(Reuters) – Eli Lilly and Co said on Friday its cancer treatment Lartruvo, approved on an accelerated basis in 2016, failed to improve patient survival in a long-term study and will no longer be prescribed, driving shares down nearly 3 percent.
Lartruvo was granted accelerated approval for the treatment of adult patients with soft tissue sarcoma based on mid-stage trial data by the U.S. Food and Drug Administration and a conditional approval by the European Medicines Agency in 2016, with continued approval remaining contingent on the results of a late-stage trial.
On Friday, Lilly said the study did not confirm the clinical benefit of Lartruvo, used in combination with the standard-of-care chemotherapy doxorubicin, when compared to doxorubicin alone, calling the trial results surprising and disappointing.
“Given Lilly’s strategic focus on oncology, this increases the probability that Lilly will make more oncology acquisitions to improve scale,” BMO Capital Markets analyst Alex Arfaei said in a client note.
Last week, Lilly said it would buy Loxo Oncology Inc for $8 billion, an expensive bet on a pipeline of cancer drugs that target rare genetic mutations in its biggest acquisition in the drugmaker’s 143-year history.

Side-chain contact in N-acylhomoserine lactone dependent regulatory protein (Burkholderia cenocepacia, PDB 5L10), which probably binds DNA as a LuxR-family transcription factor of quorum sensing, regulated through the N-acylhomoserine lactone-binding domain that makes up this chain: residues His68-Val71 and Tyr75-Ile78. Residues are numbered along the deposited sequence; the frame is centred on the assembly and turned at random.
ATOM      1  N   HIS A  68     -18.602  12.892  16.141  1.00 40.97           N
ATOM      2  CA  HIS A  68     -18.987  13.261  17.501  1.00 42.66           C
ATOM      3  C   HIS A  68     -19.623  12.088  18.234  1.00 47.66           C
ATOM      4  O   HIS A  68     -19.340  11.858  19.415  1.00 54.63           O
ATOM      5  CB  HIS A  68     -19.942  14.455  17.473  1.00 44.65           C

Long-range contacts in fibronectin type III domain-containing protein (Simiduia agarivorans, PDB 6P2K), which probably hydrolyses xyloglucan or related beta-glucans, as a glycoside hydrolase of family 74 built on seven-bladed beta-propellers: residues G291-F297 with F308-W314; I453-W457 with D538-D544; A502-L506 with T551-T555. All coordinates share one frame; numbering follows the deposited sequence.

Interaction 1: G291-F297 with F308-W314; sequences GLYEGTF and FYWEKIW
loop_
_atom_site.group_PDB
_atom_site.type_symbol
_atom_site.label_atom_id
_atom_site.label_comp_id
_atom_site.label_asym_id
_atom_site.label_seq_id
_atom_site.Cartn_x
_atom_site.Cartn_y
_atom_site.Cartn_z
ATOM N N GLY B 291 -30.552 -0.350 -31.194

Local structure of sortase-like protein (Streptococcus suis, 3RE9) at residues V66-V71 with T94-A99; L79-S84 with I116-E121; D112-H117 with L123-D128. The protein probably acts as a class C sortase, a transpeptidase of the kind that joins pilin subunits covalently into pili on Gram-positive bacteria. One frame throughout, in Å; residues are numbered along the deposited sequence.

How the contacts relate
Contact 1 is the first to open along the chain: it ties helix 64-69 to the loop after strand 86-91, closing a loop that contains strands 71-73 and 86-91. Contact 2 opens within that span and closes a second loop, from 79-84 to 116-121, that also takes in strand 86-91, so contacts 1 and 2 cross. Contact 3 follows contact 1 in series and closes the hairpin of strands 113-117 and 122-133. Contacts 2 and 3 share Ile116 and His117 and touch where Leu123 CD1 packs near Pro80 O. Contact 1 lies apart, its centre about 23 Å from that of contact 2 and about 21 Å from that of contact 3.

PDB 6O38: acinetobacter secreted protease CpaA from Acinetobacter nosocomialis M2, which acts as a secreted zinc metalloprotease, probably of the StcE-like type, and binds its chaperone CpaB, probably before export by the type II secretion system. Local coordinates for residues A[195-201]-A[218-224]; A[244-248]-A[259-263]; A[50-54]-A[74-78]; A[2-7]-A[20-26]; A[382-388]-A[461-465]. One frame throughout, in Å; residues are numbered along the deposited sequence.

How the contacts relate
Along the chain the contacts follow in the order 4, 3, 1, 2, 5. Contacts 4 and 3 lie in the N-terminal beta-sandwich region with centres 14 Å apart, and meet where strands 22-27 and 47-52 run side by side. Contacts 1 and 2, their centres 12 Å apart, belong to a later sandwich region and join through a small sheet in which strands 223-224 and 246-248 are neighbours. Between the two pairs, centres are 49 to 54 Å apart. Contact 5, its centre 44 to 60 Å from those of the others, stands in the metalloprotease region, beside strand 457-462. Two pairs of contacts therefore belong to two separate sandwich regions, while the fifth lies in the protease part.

Lilly has typically stayed away from large deals, preferring to develop its own drugs. But last year it paid $1.6 billion for Armo Biosciences, a developer of immunotherapy cancer drugs, and said in November it was open to more deals.
The company said it was working with global regulators to determine the appropriate next steps for the treatment.
While these discussions are ongoing, patients currently receiving Lartruvo may continue their course, if they are receiving clinical benefit, the company said.
For patients who have not previously received Lartruvo, the trial results do not support initiating the treatment. The company said it is suspending promotion of the drug.
It was probable that Lilly will eventually pull Lartruvo from the market, Arfaei said, noting the data was clearly surprising given prior data.
Lartruvo was expected to bring in $374.50 million in 2019, according to IBES data from Refinitiv.
The company said it expects to take a first-quarter charge, related to Lartruvo, in the range of $70 million to $90 million pre-tax, or about 10 cents per share after tax.
Lilly also said it expects the trial failure to have an impact of about 17 cents per share on its full-year 2019 earnings forecast, but does not see a change in its 2020 minimum financial goals.
Lilly shares fell 2.7 percent at $115.94 in late morning trading.
Reporting by Saumya Sibi Joseph and Ankur Banerjee in Bengaluru; Editing by Shailesh Kuber and Shinjini Ganguli